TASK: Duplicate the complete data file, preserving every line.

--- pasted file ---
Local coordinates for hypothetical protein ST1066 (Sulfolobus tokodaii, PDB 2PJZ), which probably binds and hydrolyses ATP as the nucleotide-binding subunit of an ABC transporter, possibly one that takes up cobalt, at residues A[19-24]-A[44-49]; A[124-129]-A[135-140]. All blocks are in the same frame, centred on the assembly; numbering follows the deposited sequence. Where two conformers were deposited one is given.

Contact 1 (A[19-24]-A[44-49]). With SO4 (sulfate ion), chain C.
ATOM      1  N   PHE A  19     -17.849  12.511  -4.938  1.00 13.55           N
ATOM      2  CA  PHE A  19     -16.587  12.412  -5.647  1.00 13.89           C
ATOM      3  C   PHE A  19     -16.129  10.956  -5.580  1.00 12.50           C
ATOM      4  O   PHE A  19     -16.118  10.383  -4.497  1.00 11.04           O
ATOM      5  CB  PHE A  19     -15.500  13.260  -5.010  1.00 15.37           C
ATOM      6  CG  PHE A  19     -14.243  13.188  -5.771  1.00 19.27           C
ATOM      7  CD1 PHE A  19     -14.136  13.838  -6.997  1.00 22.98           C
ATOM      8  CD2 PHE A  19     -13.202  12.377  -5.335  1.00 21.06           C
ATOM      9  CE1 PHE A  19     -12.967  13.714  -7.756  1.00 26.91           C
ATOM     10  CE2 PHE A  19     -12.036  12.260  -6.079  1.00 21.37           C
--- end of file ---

Local coordinates for hypothetical protein ST1066 (Sulfolobus tokodaii, PDB 2PJZ), which probably binds and hydrolyses ATP as the nucleotide-binding subunit of an ABC transporter, possibly one that takes up cobalt, at residues A[19-24]-A[44-49]; A[124-129]-A[135-140]. All blocks are in the same frame, centred on the assembly; numbering follows the deposited sequence. Where two conformers were deposited one is given.

Contact 1 (A[19-24]-A[44-49]). With SO4 (sulfate ion), chain C.
ATOM      1  N   PHE A  19     -17.849  12.511  -4.938  1.00 13.55           N
ATOM      2  CA  PHE A  19     -16.587  12.412  -5.647  1.00 13.89           C
ATOM      3  C   PHE A  19     -16.129  10.956  -5.580  1.00 12.50           C
ATOM      4  O   PHE A  19     -16.118  10.383  -4.497  1.00 11.04           O
ATOM      5  CB  PHE A  19     -15.500  13.260  -5.010  1.00 15.37           C
ATOM      6  CG  PHE A  19     -14.243  13.188  -5.771  1.00 19.27           C
ATOM      7  CD1 PHE A  19     -14.136  13.838  -6.997  1.00 22.98           C
ATOM      8  CD2 PHE A  19     -13.202  12.377  -5.335  1.00 21.06           C
ATOM      9  CE1 PHE A  19     -12.967  13.714  -7.756  1.00 26.91           C
ATOM     10  CE2 PHE A  19     -12.036  12.260  -6.079  1.00 21.37           C